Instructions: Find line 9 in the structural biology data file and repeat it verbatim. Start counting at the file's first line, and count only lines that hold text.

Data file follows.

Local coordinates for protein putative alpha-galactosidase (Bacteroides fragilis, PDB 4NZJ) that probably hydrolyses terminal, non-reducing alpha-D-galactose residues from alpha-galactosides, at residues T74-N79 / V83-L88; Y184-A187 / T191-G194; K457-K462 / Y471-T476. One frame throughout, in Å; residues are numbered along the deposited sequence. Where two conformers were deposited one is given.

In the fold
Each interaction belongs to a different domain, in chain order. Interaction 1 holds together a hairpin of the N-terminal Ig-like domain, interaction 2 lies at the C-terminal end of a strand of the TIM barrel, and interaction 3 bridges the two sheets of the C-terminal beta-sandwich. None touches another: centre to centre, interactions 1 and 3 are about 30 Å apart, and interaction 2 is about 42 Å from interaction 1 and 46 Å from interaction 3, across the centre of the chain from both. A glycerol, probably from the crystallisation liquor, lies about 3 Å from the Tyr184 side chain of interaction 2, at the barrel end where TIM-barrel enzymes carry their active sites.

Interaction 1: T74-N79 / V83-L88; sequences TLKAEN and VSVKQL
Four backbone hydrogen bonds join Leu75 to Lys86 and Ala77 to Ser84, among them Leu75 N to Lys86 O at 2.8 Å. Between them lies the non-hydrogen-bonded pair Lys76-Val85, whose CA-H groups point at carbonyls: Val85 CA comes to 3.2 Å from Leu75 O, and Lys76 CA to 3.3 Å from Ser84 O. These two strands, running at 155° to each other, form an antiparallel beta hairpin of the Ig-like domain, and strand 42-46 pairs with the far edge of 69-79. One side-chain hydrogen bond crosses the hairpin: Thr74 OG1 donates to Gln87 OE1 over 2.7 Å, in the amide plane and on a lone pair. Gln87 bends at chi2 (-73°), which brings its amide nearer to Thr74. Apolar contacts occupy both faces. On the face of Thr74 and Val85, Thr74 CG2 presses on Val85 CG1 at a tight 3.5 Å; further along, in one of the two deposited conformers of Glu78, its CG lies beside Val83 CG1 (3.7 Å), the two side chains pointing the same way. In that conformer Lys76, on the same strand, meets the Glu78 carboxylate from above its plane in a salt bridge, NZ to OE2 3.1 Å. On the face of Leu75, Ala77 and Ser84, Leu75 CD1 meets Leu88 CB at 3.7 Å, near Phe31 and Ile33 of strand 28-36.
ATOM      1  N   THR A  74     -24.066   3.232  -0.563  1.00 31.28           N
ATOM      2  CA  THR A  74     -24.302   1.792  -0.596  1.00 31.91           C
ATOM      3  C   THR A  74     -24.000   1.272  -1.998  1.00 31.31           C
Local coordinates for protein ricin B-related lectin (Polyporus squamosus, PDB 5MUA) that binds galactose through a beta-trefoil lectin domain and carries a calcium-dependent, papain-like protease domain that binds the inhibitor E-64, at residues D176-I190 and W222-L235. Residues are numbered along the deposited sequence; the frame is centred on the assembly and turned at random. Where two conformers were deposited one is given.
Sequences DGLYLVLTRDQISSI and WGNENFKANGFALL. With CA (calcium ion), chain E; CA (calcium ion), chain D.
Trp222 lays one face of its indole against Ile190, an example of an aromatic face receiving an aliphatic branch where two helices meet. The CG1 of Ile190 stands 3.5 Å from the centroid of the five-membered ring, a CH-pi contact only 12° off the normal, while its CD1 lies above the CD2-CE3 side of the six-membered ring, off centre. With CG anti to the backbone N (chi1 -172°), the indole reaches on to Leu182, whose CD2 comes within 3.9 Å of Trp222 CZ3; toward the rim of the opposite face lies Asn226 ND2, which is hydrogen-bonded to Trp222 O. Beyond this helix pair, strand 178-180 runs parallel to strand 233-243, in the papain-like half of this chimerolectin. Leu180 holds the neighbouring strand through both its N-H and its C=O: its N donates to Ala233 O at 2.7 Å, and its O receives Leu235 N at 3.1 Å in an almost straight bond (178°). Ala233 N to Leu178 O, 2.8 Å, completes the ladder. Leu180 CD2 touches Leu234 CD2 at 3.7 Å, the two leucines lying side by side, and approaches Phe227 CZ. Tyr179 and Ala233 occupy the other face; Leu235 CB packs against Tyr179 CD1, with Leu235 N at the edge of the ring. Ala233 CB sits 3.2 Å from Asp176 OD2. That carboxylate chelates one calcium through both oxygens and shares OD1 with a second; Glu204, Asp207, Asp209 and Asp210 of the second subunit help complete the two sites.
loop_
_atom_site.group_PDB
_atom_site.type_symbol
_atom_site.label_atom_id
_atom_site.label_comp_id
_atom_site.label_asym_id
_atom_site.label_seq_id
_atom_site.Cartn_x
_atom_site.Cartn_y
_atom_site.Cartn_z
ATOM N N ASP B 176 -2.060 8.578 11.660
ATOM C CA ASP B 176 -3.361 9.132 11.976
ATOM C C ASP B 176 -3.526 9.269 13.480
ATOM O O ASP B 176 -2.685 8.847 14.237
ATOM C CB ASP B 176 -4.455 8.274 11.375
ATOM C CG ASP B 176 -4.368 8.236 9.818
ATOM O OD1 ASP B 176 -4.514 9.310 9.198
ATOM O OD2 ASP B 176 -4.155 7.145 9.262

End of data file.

Local coordinates for protein ricin B-related lectin (Polyporus squamosus, PDB 5MUA) that binds galactose through a beta-trefoil lectin domain and carries a calcium-dependent, papain-like protease domain that binds the inhibitor E-64, at residues D176-I190 and W222-L235. Residues are numbered along the deposited sequence; the frame is centred on the assembly and turned at random. Where two conformers were deposited one is given.